Amsterdam Schiphol Ops Back to Normal After Fuel System Fault

 - July 25, 2019, 2:46 PM

Flight operations at Amsterdam Schiphol Airport, Europe’s third largest in passenger throughput and the continent’s second largest in aircraft movements, are returning to normal after a malfunction of the aircraft fuel supply system on Wednesday caused significant disruption and the cancellation of hundreds of flights. “Schiphol is almost back to normal after yesterday’s situation. The queues at transfer desks and ticket counters have decreased,” the airport operators said in an update issued at 4:30 pm local time Thursday.

Schiphol said Aircraft Fuel Supply, the airport’s sole third-party fuel supplier, suffered a fault in its power system at around 1 p.m. on Wednesday. For safety reasons and following established protocol, the system turned itself off and, as a result, the piping system lost pressure, which meant ground crew could not refuel the aircraft. That forced airlines to cancel some 300 flights and incoming flights dropped to a third of normal capacity. Though crews fixed and reactivated Aircraft Fuel Supply’s system by around 9 p.m., disruptions continued well into Thursday with knock-on delays and flight cancellations. KLM, which by far ranks as the largest operator at Schiphol, cancelled 61 flights Thursday. It cancelled 189 flights on Wednesday.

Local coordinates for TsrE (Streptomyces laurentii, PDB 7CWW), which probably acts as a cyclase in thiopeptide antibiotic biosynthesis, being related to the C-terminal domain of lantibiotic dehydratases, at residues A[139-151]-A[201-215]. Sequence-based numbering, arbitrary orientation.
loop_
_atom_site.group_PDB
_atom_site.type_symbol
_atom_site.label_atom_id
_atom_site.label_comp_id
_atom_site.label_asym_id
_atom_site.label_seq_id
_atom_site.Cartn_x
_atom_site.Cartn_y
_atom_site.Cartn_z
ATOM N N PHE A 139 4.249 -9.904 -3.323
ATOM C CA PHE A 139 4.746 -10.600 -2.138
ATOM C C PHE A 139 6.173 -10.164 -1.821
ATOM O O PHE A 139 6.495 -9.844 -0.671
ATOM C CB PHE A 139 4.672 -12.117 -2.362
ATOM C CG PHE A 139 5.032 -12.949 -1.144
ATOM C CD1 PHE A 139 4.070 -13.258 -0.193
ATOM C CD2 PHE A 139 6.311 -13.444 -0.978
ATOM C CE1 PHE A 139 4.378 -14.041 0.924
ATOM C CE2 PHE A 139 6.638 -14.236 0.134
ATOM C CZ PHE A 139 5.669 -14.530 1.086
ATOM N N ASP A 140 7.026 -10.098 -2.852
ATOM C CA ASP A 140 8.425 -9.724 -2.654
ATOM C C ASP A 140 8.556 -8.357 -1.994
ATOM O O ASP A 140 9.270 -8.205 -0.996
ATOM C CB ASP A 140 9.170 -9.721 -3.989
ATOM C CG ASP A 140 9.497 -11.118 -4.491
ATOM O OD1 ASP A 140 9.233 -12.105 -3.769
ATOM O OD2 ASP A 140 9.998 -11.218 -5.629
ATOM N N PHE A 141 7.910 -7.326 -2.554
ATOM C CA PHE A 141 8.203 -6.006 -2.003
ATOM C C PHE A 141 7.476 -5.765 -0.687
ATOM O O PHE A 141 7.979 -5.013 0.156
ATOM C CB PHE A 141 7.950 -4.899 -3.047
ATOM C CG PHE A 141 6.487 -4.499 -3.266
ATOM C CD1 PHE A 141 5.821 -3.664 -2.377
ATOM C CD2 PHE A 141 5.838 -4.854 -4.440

The system failure reportedly does not relate to the unprecedented heat wave, which has set record temperatures in the Netherlands. The airport operator vowed it would conduct independent investigations into how the incident happened and identify preventive measures. “We recognize and understand that this is an unacceptable situation not just for ourselves, but also for travelers and airlines,” said Miriam Hoekstra-van der Deen, director of airport operations at Schiphol.

Aircraft Fuel Supply is a joint venture of several airlines, including Air France-KLM and fuel companies such as Shell and BP. It began operations in 1967 and is responsible for the reception, coordination, and distribution of jet fuel at the airport, NRC Dagblad reported. It does not buy or sell the fuel.